I really love the moment after the song “Rain” when Daniel’s car crashes. I think that’s an extremely powerful moment in the story, the moment Ti Moune gets what she has been praying for, what she has been longing for, and you can kind of see what happens when your dreams literally come true. I think that moment sets up what’s going to happen for the rest of the show and it’s a really exciting moment.

Is it more challenging to perform in Circle in the Square Theatre with the audience surrounding you on all sides?
You know, it’s never stood out to me as a very different experience. I recognize that it is. It creates more intimacy between audience and performer, which in the theater that’s all you can really wish for. The communion is so important, and I think that is probably the biggest difference. My favorite thing about working in a theater that is as small and intimate as Circle in the Square is the experiences were immediate for the audience. That’s what makes the piece so powerful.

You are working with all star Broadway veterans like Norm Lewis and Lea Salonga. What has that been like, and have they given you any good advice?
Norm regularly gives me great advice, he is really wonderful. Lea has given great advice too and they both lead by example. I learn a lot from them just by watching them work and watching them live and seeing the way that they interact with people. It’s pretty surreal to be working alongside these people that I used to fangirl over and whose careers I had followed and admired. Seeing them backstage, joking around and hanging out– it’s just really cool.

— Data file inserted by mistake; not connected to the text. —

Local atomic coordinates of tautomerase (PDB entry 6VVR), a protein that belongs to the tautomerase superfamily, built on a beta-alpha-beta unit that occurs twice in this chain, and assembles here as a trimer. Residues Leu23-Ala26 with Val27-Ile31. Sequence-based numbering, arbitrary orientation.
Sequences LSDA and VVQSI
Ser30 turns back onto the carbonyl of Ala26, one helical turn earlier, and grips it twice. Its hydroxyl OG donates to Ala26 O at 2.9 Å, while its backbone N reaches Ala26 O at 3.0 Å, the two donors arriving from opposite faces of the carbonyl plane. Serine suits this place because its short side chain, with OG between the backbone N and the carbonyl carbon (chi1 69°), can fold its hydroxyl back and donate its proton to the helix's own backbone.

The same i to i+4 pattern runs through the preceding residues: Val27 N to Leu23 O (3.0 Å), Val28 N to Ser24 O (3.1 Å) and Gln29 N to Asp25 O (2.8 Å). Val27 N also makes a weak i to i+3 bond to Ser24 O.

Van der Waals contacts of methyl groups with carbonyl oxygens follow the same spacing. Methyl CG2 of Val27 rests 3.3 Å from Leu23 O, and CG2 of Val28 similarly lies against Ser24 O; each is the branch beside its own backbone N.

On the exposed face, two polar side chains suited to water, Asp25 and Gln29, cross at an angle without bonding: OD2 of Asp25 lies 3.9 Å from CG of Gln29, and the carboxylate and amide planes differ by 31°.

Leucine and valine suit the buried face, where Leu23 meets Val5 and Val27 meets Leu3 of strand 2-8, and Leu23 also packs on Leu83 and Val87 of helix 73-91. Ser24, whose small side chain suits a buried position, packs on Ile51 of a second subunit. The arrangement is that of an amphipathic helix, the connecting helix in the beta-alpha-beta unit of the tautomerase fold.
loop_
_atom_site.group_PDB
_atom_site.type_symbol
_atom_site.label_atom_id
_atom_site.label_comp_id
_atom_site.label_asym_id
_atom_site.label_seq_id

Are there any other Broadway legends that you would want to work with?
I would love to work with Nathan Lane, I look up to and admire him so much. Gavin Creel. So many amazing actors that I would love to work with at some point in my career.

Is there anyone that you really want to come see you in the show?
I want Oprah to come to the show so badly.

Do you feel you have any similarities to your character and if so, what are they?
I think I have a lot of similarities to Daniel. I think that I know what it’s like to be of mixed race and to not feel that you belong to any particular group, to feel sort of other. That’s a very familiar feeling for me and the experience of having to decide between fate and desire. That’s something that I have struggled with. There are some differences too. I didn’t grow up as wealthy as Daniel and with the kind of privilege that Daniel did, but I know what it’s like to be in love and I think that’s really all you need to be able to play that character honestly.

For those who don’t know what the show is about, what do you tell them to get them to come see it?
I tell them that it is an hour and a half fairytale loosely based on The Little Mermaid, about a girl named Ti Moune who discovers what happens when when she has to decide between love and death.

If you could do a show with your boyfriend, Wesley Taylor, what would it be?
The Normal Heart. Because it tackles a lot of themes that I think we both are familiar with as gay men. And it’s a great show to do with somebody that you love.

What is your favorite current Broadway show?
I really love The Band’s Visit.

If you could swap roles with anyone on Broadway right now, who would you want to trade with?
I would swap with Etai Benson (Papi in The Band’s Visit.)

What is your favorite thing about living and working in NYC?
My favorite thing is how accessible everything is. All my friends live within a matter of a half an hour. The sense of community that brings, because we all live on this very small island, but there are so many people here and yet I can see someone that I love every day.